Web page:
Chapter Four
Strategic Marketing

… the pressure for globalization is driven not so much by diversification or competition as by the needs and preferences of customers.

Kenichi Ohmae, professor, organizational theorist, management consultant, author.
‘The Borderless World’.

Context

In this chapter, we explore the nature and meaning of strategic marketing in driving profitable growth and contributing towards stakeholder value, including consumers, channel partners, employees, suppliers and investors.

In recent years the rise of global competition, the emergence of new technologies and the prevalence of continuous innovation have combined to redefine the external business environment for most companies. These market dynamics have given customers unprecedented value and choice, both in terms of competing companies offering similar value propositions and alternative (‘disruptive’) solutions to meet their needs and preferences.

In such conditions of consumer sovereignty companies must develop a sharp strategic focus and bring marketing to the fore in their organisations. Furthermore, it has been proven that an approach built upon the creation and implementation of effective marketing strategies can considerably improve business performance and profitability.

When combined with a structured and systematic strategic marketing planning system, organisations can proactively shape the business environment in which they compete, despite the complexities and turbulence of this increasingly ‘hostile’ external world.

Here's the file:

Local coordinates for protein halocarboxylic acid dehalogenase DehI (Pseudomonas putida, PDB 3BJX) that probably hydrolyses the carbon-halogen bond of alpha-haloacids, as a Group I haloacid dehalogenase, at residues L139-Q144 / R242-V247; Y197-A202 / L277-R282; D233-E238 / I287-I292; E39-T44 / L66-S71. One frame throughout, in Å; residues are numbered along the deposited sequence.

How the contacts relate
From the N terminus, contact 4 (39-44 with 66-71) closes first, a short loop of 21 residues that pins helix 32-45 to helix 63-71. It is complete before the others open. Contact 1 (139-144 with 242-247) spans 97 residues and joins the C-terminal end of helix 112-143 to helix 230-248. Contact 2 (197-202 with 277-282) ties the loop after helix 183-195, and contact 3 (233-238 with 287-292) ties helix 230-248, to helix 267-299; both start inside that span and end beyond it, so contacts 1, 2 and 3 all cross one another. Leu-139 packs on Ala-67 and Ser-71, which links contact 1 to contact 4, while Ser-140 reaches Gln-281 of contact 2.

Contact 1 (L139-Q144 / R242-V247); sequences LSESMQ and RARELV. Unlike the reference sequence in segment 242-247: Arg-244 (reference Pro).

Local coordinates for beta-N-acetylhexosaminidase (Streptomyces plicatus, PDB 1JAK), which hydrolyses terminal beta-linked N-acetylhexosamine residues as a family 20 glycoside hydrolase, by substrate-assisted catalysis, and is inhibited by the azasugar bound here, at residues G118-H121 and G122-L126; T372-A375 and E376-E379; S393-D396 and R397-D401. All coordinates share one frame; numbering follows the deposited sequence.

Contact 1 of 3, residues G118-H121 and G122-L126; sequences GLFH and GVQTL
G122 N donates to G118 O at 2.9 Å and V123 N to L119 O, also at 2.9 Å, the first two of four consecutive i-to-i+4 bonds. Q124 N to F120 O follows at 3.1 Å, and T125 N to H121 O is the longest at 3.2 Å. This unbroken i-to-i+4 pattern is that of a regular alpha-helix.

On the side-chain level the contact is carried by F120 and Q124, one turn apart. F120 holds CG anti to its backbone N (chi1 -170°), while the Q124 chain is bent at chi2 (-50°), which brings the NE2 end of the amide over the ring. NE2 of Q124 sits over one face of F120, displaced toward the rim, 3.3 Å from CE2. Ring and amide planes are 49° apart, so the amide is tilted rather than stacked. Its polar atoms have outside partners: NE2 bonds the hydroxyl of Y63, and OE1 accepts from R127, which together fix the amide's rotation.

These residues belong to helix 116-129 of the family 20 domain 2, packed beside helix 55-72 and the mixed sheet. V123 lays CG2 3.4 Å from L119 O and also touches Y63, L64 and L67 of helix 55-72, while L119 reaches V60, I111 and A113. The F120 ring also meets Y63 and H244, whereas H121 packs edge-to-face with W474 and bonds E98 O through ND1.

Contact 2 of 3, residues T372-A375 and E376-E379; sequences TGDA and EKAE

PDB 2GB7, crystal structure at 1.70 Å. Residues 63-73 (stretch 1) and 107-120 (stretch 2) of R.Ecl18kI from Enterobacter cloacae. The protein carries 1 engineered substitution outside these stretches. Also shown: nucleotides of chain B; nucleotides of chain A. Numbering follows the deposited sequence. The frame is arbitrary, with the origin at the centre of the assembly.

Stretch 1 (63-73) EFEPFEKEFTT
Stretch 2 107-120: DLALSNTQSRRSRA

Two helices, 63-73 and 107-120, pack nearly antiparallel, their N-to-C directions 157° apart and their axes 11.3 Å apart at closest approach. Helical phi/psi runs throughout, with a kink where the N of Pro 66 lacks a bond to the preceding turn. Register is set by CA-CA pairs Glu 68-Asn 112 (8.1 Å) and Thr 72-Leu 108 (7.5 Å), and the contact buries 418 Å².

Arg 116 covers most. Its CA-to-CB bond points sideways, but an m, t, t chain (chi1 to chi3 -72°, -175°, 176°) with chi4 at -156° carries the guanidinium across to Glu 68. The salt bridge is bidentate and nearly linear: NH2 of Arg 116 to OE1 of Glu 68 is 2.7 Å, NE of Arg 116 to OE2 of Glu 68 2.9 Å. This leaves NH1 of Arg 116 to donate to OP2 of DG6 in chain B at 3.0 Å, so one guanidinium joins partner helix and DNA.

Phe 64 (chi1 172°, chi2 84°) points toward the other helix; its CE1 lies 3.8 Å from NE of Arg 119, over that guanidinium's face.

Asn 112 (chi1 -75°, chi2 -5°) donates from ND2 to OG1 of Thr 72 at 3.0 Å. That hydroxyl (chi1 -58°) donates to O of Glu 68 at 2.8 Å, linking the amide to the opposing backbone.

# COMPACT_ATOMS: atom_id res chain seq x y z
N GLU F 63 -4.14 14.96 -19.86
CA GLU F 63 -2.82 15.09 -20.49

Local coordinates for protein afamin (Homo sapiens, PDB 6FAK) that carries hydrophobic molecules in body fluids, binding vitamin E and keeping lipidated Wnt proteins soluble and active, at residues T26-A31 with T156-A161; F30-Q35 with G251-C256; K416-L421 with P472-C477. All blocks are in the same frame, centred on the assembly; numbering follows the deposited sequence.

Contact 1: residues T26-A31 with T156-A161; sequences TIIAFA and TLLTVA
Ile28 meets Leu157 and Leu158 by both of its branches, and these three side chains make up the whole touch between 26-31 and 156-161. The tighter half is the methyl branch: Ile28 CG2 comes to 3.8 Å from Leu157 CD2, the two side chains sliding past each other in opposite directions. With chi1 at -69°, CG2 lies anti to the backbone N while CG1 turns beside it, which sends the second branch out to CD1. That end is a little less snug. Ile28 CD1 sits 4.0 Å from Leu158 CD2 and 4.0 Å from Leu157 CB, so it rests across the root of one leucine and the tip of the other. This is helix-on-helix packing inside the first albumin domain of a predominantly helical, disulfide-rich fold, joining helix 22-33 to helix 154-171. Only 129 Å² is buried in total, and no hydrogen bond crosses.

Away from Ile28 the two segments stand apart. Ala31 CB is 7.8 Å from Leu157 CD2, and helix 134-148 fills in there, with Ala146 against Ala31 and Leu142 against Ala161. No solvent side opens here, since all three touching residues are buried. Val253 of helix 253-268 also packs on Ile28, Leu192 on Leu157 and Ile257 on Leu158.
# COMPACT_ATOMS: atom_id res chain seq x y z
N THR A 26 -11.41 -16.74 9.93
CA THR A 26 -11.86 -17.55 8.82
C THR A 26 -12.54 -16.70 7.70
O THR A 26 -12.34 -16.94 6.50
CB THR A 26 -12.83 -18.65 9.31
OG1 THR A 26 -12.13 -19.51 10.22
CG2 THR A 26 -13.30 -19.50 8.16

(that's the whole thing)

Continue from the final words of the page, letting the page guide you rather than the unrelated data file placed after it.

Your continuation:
In recent years there has been a slow but inexorable trend towards customer choice and power in public sectors such as health and education. Management in these areas are increasingly looking towards marketing and strategic management principles, particularly regarding efficient and effective resource allocation decisions and also communications strategies.

Financial and economic theory argues that it is impossible for investors or companies to continuously ‘out-perform’ the market average rate of return since any advantages they build will eventually be ‘competed away’. In this strategic marketing chapter, we demonstrate how capabilities in Market Analysis, Knowledge Management, Customer Focus and the building of sustainable differential advantages enable companies to break this most fundamental of economic rules.

Any organisation can master the development of these capabilities and utilise their associated frameworks, methodologies, processes and tools to make effective and efficient strategic marketing management decisions which, in turn, underpin long term competitive success in global and domestic markets.

Finally, the theories and practice of market analysis, marketing strategy and marketing management that we explore in this chapter apply equally to large and medium-sized companies in consumer and business sectors, to manufacturing and service industries, to not-for-profit organisations such as charities and even to the smallest of firms.

Indicative Content